When a child gets arrested, it can be devasting for any parent. Juvenile offenses can be something as minor vandalism to something as serious as a violent offense or sex offense. Having the right juvenile defense attorney in Virginia can make a huge difference in the outcome and a huge difference in your child’s future.
Virginia Department of Juvenile Justice
In Virginia, the juvenile system is separate from adult court and has separate facilities for detention and specific programs geared towards children. The Virginia Department of Juvenile Justice is the state agency that is responsible for administering the juvenile system. The rationale behind having an entirely separate system from adult criminal court is a public policy decision that acknowledges children and adults may have different levels of culpability for criminal offenses.
In fact, the Virginia juvenile system has different terminology than the adult criminal justice system. For example, the court refers to charges against a juvenile as an “offense” as opposed to a “crime.” Furthermore, the police refer to arresting a juvenile as “taking into custody.” Where in adult court, the prosecutor will “file charges” in juvenile court its referred to as a “petition.” In addition, the juvenile justice system in Virginia refers to a trial as an “adjudicatory hearing.” If a juvenile is convicted of an offense, the court will find the juvenile “delinquent” as opposed to “guilty.” Parole or probation is referred to as “aftercare.” While these euphemisms may soften how we talk about juvenile justice, the child in custody is essentially experiencing the same loss of liberty and restrictions as an adult.
The rules for juvenile proceedings in the Commonwealth of Virginia are governed by the Rules of the Supreme Court of Virginia. In addition, the Supreme Court of the United States has held that juveniles have the right to counsel when charged with a crime in In re Gault—a case from 1967. Virginia court rules allow for juveniles to be detained in Virginia without a hearing for not more than 72 hours. That means an arrested child can be held for up to 72 hours before getting an opportunity to argue for release. In most instances, the hearing will occur the next day unless the court is not open (on a Sunday for instance).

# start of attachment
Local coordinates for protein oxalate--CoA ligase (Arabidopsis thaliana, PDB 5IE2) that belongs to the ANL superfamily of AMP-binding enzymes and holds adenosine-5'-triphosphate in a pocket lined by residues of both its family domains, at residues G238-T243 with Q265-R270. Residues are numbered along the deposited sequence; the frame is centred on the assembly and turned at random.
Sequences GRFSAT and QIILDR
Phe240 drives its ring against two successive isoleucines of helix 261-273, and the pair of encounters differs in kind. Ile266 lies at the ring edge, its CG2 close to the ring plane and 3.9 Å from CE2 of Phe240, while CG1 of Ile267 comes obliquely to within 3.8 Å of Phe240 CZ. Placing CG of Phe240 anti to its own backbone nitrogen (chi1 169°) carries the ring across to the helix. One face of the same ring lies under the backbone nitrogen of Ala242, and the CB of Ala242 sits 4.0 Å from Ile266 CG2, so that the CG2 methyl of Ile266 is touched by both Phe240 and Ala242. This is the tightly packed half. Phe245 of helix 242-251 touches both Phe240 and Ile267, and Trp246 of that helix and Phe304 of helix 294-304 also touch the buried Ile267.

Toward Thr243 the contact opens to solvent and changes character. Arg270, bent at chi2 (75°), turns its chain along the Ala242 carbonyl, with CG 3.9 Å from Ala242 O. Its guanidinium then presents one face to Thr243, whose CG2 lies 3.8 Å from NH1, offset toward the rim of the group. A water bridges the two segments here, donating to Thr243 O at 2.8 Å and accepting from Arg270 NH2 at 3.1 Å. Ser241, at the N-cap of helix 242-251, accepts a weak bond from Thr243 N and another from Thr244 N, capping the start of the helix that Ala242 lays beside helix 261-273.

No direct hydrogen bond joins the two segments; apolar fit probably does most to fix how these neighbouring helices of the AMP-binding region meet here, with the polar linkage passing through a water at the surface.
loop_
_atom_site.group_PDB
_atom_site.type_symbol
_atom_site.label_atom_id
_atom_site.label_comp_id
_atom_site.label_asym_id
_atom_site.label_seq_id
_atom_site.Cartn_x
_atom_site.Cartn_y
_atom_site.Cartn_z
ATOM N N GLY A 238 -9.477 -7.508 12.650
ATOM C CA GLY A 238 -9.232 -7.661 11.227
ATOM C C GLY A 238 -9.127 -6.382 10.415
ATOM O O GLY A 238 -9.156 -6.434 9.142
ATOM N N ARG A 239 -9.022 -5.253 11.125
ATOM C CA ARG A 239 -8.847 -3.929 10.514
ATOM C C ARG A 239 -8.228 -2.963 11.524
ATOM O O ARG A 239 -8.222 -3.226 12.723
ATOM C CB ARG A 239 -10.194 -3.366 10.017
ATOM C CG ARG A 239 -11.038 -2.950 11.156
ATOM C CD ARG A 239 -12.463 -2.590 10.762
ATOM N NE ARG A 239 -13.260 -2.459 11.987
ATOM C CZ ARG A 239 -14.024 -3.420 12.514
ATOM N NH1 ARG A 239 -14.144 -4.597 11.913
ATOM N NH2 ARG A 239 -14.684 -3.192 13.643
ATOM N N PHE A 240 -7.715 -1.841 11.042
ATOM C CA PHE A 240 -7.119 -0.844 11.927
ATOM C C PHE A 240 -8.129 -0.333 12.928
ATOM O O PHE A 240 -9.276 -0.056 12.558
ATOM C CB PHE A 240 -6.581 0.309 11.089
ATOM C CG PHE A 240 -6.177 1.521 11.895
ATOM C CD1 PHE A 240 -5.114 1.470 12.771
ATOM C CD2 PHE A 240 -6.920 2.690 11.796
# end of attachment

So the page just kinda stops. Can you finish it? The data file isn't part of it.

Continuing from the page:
Detention hearings and diversion
Some forms of diversion may exist in a Virginia juvenile case. For example, the Court could take what’s called an “informal action” and send the child to a crisis shelter, treatment, or even counseling. This usually is available only to first offenders and sometimes the parents may also have to attend some type of educational training or program.
For a court to order a juvenile detained at the detention hearing, it must find that probable cause exists for a “serious crime” or that the juvenile violated some existing court ordered conditions. In addition, the Commonwealth must put on evidence showing that there is a clear and substantial threat to the community, a clear and substantial threat of serious harm exists to the juvenile, the juvenile has previously threatened to run away from home, the juvenile has failed to show up for court, previously escaped detention, or is a fugitive.
Contact Jay Mykytiuk today
Trial attorney, Jay P. Mykytiuk, has extensive experience representing juvenile offenders in Northern Virginia. If your child has been arrested or is under investigation, contact Jay P. Mykytiuk today for a full case evaluation. We understand it can be an extremely difficult time dealing with a child entangled in the juvenile criminal justice system and are standing by to help.
The National Juvenile Defender Center, Virginia Juvenile Indigent Defense Delivery System
Supreme Court of Virginia, Court Rules
Office of the Attorney General of Virginia, Introduction to Juvenile Justice in Virginia